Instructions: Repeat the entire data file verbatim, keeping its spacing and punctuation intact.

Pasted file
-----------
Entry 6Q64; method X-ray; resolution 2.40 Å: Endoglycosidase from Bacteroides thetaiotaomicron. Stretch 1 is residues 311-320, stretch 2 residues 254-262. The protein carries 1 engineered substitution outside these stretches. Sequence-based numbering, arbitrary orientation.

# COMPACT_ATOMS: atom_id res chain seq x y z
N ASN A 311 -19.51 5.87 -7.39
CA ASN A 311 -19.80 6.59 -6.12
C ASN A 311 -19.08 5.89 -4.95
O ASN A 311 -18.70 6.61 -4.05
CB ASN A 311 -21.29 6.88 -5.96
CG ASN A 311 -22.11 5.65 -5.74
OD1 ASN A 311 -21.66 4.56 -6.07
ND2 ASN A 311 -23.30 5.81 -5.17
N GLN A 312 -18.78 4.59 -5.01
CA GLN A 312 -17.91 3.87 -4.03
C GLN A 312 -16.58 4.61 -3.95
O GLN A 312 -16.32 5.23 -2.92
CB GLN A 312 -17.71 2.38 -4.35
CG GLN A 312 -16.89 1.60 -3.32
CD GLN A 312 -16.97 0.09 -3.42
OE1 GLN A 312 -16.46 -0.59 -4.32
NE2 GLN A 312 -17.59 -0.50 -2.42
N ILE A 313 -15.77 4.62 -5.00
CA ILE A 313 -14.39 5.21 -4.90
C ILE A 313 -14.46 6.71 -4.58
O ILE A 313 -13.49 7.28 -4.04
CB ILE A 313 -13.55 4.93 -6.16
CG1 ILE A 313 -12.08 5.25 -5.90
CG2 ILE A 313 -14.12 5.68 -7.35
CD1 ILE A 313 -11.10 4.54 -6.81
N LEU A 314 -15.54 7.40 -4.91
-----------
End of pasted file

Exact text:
Entry 6Q64; method X-ray; resolution 2.40 Å: Endoglycosidase from Bacteroides thetaiotaomicron. Stretch 1 is residues 311-320, stretch 2 residues 254-262. The protein carries 1 engineered substitution outside these stretches. Sequence-based numbering, arbitrary orientation.

# COMPACT_ATOMS: atom_id res chain seq x y z
N ASN A 311 -19.51 5.87 -7.39
CA ASN A 311 -19.80 6.59 -6.12
C ASN A 311 -19.08 5.89 -4.95
O ASN A 311 -18.70 6.61 -4.05
CB ASN A 311 -21.29 6.88 -5.96
CG ASN A 311 -22.11 5.65 -5.74
OD1 ASN A 311 -21.66 4.56 -6.07
ND2 ASN A 311 -23.30 5.81 -5.17
N GLN A 312 -18.78 4.59 -5.01
CA GLN A 312 -17.91 3.87 -4.03
C GLN A 312 -16.58 4.61 -3.95
O GLN A 312 -16.32 5.23 -2.92
CB GLN A 312 -17.71 2.38 -4.35
CG GLN A 312 -16.89 1.60 -3.32
CD GLN A 312 -16.97 0.09 -3.42
OE1 GLN A 312 -16.46 -0.59 -4.32
NE2 GLN A 312 -17.59 -0.50 -2.42
N ILE A 313 -15.77 4.62 -5.00
CA ILE A 313 -14.39 5.21 -4.90
C ILE A 313 -14.46 6.71 -4.58
O ILE A 313 -13.49 7.28 -4.04
CB ILE A 313 -13.55 4.93 -6.16
CG1 ILE A 313 -12.08 5.25 -5.90
CG2 ILE A 313 -14.12 5.68 -7.35
CD1 ILE A 313 -11.10 4.54 -6.81
N LEU A 314 -15.54 7.40 -4.91